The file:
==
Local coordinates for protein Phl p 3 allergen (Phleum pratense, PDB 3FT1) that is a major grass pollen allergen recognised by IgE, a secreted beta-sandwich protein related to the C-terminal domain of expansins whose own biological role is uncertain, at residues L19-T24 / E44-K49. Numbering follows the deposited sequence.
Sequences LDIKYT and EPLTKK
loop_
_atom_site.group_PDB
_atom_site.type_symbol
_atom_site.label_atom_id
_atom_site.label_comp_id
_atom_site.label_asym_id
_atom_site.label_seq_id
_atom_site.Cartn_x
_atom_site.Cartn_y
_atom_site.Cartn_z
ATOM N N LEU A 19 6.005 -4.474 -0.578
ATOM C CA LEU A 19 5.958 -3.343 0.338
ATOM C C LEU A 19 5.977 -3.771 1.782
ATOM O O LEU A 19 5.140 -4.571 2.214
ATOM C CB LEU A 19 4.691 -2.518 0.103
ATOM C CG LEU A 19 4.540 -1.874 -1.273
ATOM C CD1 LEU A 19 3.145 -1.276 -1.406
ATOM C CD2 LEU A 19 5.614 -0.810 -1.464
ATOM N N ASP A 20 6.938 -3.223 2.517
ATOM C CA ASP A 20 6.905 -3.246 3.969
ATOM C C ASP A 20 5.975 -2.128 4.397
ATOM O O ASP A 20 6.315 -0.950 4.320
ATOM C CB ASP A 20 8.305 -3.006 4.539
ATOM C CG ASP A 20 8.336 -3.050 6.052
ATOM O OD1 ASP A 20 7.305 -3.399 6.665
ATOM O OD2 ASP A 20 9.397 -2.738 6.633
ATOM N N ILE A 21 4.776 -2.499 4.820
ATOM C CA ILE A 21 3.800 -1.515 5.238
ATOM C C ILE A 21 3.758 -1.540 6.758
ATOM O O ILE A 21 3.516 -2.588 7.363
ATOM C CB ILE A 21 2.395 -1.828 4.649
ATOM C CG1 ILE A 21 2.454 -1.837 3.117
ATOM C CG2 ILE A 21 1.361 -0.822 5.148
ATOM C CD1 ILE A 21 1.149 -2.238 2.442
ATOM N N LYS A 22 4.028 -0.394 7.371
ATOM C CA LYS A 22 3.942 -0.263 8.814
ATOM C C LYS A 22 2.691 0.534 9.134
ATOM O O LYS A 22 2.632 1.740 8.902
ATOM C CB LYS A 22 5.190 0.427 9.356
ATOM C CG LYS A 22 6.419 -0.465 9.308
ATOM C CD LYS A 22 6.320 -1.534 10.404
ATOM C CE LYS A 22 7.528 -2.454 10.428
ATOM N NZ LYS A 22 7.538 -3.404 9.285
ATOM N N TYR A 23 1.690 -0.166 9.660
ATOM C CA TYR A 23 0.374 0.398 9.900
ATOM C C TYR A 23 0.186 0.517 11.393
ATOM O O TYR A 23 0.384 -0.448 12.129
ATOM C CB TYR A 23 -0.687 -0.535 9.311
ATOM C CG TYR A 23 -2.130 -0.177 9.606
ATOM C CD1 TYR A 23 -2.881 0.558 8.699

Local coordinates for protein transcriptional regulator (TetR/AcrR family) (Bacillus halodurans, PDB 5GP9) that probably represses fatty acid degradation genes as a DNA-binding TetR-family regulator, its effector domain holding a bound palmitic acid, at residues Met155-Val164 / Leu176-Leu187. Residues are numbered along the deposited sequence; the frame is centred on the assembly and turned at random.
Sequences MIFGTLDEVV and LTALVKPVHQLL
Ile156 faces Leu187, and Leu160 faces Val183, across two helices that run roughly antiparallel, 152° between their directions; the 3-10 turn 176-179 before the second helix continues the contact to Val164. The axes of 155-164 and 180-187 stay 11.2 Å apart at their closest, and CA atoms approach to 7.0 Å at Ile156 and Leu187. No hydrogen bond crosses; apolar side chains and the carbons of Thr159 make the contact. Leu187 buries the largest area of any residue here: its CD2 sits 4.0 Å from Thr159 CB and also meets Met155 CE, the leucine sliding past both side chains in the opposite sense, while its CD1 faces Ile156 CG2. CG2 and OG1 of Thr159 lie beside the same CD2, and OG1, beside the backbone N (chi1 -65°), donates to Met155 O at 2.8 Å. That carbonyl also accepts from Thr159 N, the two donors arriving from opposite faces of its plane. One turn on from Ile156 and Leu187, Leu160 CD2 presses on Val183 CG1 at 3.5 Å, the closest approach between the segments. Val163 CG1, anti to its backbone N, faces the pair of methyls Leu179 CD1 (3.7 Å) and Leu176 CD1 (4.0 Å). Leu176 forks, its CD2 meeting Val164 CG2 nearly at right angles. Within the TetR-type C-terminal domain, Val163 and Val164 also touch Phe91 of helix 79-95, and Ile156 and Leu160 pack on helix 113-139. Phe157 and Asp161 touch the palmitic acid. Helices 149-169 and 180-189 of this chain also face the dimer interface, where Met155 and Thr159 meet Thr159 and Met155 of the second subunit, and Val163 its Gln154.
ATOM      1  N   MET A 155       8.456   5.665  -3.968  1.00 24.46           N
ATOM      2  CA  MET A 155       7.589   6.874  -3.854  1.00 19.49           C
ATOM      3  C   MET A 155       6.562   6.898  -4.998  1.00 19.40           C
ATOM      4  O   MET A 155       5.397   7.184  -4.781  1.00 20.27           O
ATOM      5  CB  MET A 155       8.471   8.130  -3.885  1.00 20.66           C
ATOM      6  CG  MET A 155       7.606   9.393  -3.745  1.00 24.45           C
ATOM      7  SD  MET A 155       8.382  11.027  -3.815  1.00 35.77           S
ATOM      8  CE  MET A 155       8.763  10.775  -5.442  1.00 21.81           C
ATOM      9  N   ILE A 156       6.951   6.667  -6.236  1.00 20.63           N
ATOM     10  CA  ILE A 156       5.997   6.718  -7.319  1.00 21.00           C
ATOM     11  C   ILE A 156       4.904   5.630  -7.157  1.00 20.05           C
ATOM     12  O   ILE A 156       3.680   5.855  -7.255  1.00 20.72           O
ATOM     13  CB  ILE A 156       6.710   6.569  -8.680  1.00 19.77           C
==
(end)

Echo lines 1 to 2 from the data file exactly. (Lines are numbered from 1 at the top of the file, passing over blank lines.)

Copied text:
Local coordinates for protein Phl p 3 allergen (Phleum pratense, PDB 3FT1) that is a major grass pollen allergen recognised by IgE, a secreted beta-sandwich protein related to the C-terminal domain of expansins whose own biological role is uncertain, at residues L19-T24 / E44-K49. Numbering follows the deposited sequence.
Sequences LDIKYT and EPLTKK